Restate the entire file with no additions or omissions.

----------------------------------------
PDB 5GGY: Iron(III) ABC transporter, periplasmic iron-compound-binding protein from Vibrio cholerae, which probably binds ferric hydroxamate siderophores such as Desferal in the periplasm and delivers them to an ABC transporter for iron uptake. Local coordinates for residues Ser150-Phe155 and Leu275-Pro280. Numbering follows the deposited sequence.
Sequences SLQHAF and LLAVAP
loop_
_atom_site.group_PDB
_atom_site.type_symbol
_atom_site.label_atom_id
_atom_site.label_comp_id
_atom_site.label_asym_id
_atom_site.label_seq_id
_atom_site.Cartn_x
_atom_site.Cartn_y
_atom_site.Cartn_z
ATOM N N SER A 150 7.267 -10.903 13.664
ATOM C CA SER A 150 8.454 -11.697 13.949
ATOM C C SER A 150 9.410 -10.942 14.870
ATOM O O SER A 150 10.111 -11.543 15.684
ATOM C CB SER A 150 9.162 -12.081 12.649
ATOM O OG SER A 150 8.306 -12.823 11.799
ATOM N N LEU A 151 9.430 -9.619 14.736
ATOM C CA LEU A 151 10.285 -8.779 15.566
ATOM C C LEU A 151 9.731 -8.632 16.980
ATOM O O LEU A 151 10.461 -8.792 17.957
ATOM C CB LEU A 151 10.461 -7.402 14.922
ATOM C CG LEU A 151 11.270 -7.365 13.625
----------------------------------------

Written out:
PDB 5GGY: Iron(III) ABC transporter, periplasmic iron-compound-binding protein from Vibrio cholerae, which probably binds ferric hydroxamate siderophores such as Desferal in the periplasm and delivers them to an ABC transporter for iron uptake. Local coordinates for residues Ser150-Phe155 and Leu275-Pro280. Numbering follows the deposited sequence.
Sequences SLQHAF and LLAVAP
loop_
_atom_site.group_PDB
_atom_site.type_symbol
_atom_site.label_atom_id
_atom_site.label_comp_id
_atom_site.label_asym_id
_atom_site.label_seq_id
_atom_site.Cartn_x
_atom_site.Cartn_y
_atom_site.Cartn_z
ATOM N N SER A 150 7.267 -10.903 13.664
ATOM C CA SER A 150 8.454 -11.697 13.949
ATOM C C SER A 150 9.410 -10.942 14.870
ATOM O O SER A 150 10.111 -11.543 15.684
ATOM C CB SER A 150 9.162 -12.081 12.649
ATOM O OG SER A 150 8.306 -12.823 11.799
ATOM N N LEU A 151 9.430 -9.619 14.736
ATOM C CA LEU A 151 10.285 -8.779 15.566
ATOM C C LEU A 151 9.731 -8.632 16.980
ATOM O O LEU A 151 10.461 -8.792 17.957
ATOM C CB LEU A 151 10.461 -7.402 14.922
ATOM C CG LEU A 151 11.270 -7.365 13.625